JN: I don’t have patience with schools that say they can’t pay players because they don’t have the money. A lot of these schools pay their coach $4 million. If you can’t pay the players then get out of the FBS (Football Bowl Subdivision).
Right now, the idea of paying players is a foreign concept in college sports. The NCAA can adapt. Major League Baseball (MLB) was against free agency. They adapted. With MLB, the players had to fight for free agency in order to get more money. College football and basketball players don’t have an organization to fight on their behalf. In the end, the labor force has to stand up for itself. But these are 18-year-old kids looking to make money in the pros, their future’s in front of them.
KR: How do you think this issue plays out?
JN: Reform will probably come from the courts in the form of antitrust legislation against the NCAA. And a players’ organization in some form – driven from outside the sport – will evolve to fight for the players.
Sports Forum Podcast
Episode #22 – League of Fans’ Sports Forum podcast: Rethinking Sports Fandom with Author Craig Calcaterra – We discuss Calcaterra’s new book “Rethinking Fandom: How to Beat the Sports-Industrial Complex at Its Own Game” and explore new ways to be a fan in the year 2022.
Follow on Facebook: @SportsForumPodcast
Episode #21 – League of Fans’ Sports Forum podcast: Chatting About a Broken Game With Baseball Writer Pedro Moura – Moura is a national baseball writer for Fox Sports. We discuss how and why the game of baseball is broken, what factors caused it, and offer a few thoughts on how to “fix” a great game.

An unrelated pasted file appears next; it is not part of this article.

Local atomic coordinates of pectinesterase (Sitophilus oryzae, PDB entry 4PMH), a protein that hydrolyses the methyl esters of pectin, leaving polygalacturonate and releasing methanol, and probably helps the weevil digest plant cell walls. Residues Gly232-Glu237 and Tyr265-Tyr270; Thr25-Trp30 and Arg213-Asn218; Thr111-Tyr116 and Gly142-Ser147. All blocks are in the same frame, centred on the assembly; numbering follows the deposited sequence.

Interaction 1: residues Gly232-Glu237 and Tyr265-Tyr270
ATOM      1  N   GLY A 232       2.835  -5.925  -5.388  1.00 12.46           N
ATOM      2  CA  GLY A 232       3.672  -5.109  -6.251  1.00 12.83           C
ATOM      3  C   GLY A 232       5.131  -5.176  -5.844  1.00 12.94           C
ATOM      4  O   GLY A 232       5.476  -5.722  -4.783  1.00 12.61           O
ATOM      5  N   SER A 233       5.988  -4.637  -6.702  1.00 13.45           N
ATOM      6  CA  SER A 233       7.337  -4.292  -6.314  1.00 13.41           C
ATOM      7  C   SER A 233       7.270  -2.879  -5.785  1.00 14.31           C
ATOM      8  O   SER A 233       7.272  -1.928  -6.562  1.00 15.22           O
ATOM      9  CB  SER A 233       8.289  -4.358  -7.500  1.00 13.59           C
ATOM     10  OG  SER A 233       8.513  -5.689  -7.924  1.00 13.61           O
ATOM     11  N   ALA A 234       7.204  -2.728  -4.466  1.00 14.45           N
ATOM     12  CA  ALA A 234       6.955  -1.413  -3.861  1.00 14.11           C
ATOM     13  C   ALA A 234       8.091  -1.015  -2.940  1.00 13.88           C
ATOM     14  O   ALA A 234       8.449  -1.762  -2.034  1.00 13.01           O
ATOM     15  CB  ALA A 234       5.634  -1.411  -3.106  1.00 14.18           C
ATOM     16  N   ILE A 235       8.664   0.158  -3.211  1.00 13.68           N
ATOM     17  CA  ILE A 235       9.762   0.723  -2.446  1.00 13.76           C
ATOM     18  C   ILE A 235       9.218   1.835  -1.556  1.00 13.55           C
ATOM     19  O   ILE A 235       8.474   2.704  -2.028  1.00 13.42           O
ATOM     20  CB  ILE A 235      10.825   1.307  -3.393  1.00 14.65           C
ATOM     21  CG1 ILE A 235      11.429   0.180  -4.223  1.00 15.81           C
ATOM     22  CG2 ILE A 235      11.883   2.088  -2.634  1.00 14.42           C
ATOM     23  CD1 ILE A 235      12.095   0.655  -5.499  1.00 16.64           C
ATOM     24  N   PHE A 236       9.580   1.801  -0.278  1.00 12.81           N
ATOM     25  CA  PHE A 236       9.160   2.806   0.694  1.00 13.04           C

Episode #20 – League of Fans’ Sports Forum podcast: Coaching Youth and High School Sports Based On What’s Best for the Athlete’s Holistic Development – We chat with long-time youth, high school and college basketball coach Jim Huber.
Episode #19 – League of Fans’ Sports Forum podcast: Capturing the Spirit of the All-American Girls Professional Baseball League with Anika Orrock – We discuss the hoops AAGPFL women had to jump through to play the game they loved as well as the long-term impact and legacy they have in advancing sports opportunities for girls and women.
Episode #18 – League of Fans’ Sports Forum podcast: Talking about the 50th Anniversary of Title IX and the Lia Thomas Controversy with Nancy Hogshead-Makar – Hogshead-Makar is a triple gold medalist in swimming, a civil rights attorney and CEO of Champion Women.
Episode #17 – League of Fans’ Sports Forum podcast: Talking Sports With Legendary New York Times Sports Columnist Robert Lipsyte – We chat about Lipsyte’s amazing career and some of the athletes he covered.
Media"How We Can Save Sports" author Ken Reed appears on Fox & Friends to explain how there's "too much adult in youth sports."
Ken Reed appears on Mornings with Gail from KFKA Radio in Colorado to discuss bad parenting in youth athletics.
“Should College Athletes Be Paid?” Ken Reed on The Morning Show from Wisconsin Public Radio
Ken Reed appears on KGNU Community Radio in Colorado (at 02:30) to discuss equality in sports and Title IX.
Ken Reed appears on the Ralph Nader Radio Hour (at 38:35) to discuss his book The Sports Reformers: Working to Make the World of Sports a Better Place, and to talk about some current sports issues.
- League of Fans Sports Policy Director Ken Reed quoted in Washington Post column titled "What happened to P.E.? It’s losing ground in our push for academic improvement," by Jay Mathews
League of Fans is a sports reform project founded by Ralph Nader to fight for the higher principles of justice, fair play, equal opportunity and civil rights in sports; and to encourage safety and civic responsibility in sports industry and culture.
Sports & Torts – Ken Reed, Sports Policy Director, League of Fans – at the American Museum of Tort Law
Order from Amazon
Order from Amazon
Order from Amazon
Ken Reed’s Author Page on Amazon